Evie’s father died when she was 14. Evie’s widowed mother died of cancer a few months ago. Evie has no siblings. And so, when Evie spends her birthday by herself, she does so by making ceramics and listening to a past voice mail message from her mother. It’s the movie’s obvious way of showing that Evie is in such grief over her mother’s death, Evie wants to spend her birthday alone.
Not long after her birthday, Evie takes an at-home DNA test, by using a kit from a genealogy company that had a recent event where Evie worked as a catering server. When the DNA test results come back, Evie finds out that she has a long-lost second cousin named Oliver Alexander III (played by Hugh Skinner), an aristocrat who lives in England. The next thing you know, Evie is having a lunch meeting in New York City with Oliver, who initiated this meeting.
Oliver explains to Evie that their great-grandmother Emmaline Alexander had an affair with a footman, who was black. In an era when interracial relationships were very taboo, Emmaline got pregnant and gave birth to a son, who was Evie’s maternal grandfather. Evie is also the child of an interracial couple. Her mother was black, and her father was white. Oliver lets Evie know that the current members of the Alexander family are not racists and that she’s welcome in the family.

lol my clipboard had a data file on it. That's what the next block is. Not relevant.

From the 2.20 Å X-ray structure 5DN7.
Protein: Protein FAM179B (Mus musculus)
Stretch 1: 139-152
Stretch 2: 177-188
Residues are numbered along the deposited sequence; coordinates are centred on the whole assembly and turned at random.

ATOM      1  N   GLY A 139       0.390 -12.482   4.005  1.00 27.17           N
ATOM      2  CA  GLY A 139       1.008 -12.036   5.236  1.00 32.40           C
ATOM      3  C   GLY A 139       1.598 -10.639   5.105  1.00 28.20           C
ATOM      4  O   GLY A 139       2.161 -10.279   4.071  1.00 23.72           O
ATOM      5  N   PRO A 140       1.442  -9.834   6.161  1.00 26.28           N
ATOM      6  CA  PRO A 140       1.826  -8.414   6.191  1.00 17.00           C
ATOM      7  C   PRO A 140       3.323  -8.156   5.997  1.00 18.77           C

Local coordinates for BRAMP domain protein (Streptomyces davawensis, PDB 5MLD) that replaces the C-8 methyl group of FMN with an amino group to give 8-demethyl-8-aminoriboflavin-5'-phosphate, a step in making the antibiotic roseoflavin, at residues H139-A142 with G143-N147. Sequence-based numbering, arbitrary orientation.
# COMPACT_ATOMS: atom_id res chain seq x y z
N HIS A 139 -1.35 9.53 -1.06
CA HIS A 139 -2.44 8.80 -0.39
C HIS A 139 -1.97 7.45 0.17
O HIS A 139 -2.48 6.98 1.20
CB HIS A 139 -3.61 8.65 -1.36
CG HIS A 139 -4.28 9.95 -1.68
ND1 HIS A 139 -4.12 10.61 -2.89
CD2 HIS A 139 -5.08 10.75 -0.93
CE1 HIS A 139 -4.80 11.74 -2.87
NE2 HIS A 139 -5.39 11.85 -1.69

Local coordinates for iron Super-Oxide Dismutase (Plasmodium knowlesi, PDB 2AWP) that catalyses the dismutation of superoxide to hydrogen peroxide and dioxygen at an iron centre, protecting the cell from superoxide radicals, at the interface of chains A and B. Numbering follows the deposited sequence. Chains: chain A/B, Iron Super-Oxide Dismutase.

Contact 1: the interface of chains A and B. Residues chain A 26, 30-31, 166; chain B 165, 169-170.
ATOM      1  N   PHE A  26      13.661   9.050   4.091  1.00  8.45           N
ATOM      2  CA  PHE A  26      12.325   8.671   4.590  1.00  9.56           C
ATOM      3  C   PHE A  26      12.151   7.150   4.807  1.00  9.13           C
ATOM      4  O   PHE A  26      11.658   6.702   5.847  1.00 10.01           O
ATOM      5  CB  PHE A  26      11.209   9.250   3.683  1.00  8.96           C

Oliver invites Evie to meet her long-lost British family during a wedding that will take place at a lavish English countryside estate of another wealthy family whose surname is Deville. (“The Invitation” was actually filmed in Hungary.) Oliver quickly mutters something about a cousin named Martin who’s marrying a member of the Deville family. Oliver insists on paying for everything for this first-class trip. Evie is hesitant at first to take this generous offer, but of course you know that she changes her mind. Oliver simply won’t take no for an answer.
When Evie arrives at the estate, she’s outside and accidentally bumps into a few maids, who are carrying drinking glasses that shatter on the ground. Evie makes profuse apologies, but the estate’s haughty head butler Mr. Fields (played by Sean Pertwee) scolds the maids, even though Evie says she’s entirely to blame for the accident. Mr. Fields looks up and down at Evie (who wears a nose ring) and coldly asks her who she is and what she’s doing there.